tu quoque was our Word of the Day on 11/24/2010. Hear the podcast!
Theme music by Joshua Stamper ©2006 New Jerusalem Music/ASCAP
Did You Know?
A typical tu quoque involves charging your accuser with whatever it is you've just been accused of rather than refuting the truth of the accusation - an evasive strategy that may or may not meet with success. The term has been active in the English language for about 400 years and has been put to use by a number of English writers, including C.S. Lewis, who penned, "your condemnation of my taste is insolent; only manners deter me from a tu quoque." The term is Latin in origin and translates as "you too," although the translation "you're another" is sometimes used as well (as in our second example sentence). Tu quoque functions in English as a noun, but it's often used attributively to modify other nouns, as in a tu quoque argument.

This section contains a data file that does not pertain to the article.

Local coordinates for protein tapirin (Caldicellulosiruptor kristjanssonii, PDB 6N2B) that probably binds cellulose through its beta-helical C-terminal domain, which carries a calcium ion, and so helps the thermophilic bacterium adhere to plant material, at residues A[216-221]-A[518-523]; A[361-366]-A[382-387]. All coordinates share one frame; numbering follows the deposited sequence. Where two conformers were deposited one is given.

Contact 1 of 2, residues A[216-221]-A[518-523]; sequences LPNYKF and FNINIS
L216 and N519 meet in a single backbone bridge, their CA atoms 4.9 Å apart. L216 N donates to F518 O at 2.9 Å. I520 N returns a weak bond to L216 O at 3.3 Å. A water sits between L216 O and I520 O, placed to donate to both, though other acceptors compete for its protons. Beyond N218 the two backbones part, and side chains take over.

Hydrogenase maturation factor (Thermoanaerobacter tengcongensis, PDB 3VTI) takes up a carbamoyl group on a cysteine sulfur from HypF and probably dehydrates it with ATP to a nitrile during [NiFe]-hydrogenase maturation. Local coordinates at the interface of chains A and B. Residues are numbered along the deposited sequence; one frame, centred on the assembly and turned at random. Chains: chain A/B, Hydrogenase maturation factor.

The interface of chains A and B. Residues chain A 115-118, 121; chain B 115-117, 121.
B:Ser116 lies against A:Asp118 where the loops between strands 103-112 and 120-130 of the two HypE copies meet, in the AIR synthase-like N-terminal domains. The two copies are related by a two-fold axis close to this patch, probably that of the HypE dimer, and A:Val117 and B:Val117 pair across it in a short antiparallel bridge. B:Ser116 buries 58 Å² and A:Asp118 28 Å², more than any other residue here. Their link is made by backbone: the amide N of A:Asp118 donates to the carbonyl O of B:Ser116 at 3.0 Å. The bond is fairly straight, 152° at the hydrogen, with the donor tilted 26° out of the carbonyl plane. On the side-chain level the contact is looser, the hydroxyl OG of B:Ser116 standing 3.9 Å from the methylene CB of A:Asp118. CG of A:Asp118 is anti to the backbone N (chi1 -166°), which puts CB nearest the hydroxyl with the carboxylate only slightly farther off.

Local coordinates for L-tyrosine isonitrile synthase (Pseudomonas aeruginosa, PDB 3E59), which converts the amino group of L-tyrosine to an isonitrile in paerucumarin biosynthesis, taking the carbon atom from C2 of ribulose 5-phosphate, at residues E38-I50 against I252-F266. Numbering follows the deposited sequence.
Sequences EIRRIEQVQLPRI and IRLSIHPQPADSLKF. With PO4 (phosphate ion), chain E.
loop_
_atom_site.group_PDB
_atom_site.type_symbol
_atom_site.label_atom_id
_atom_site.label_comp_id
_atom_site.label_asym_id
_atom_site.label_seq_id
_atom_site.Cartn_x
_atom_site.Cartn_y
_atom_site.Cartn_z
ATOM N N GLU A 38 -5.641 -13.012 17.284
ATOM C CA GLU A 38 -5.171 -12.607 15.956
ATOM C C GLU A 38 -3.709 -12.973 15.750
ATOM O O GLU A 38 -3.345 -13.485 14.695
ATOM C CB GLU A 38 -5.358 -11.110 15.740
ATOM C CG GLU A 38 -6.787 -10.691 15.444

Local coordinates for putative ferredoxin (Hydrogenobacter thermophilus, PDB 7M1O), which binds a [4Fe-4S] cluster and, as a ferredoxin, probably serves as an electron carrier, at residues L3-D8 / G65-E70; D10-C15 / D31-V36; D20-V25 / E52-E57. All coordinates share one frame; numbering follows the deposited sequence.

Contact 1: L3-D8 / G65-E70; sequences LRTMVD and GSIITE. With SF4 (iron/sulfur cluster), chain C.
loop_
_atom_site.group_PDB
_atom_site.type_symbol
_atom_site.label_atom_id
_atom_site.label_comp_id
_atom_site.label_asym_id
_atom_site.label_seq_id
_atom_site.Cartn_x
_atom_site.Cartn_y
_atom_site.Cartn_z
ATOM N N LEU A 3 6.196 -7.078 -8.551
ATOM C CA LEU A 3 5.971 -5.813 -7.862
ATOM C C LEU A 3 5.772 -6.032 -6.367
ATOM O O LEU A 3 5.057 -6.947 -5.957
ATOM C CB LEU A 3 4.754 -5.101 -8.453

Origin and Etymology of tu quoque
First Known Use: 1614See Words from the same year
Seen and Heard
What made you want to look up tu quoque? Please tell us where you read or heard it (including the quote, if possible).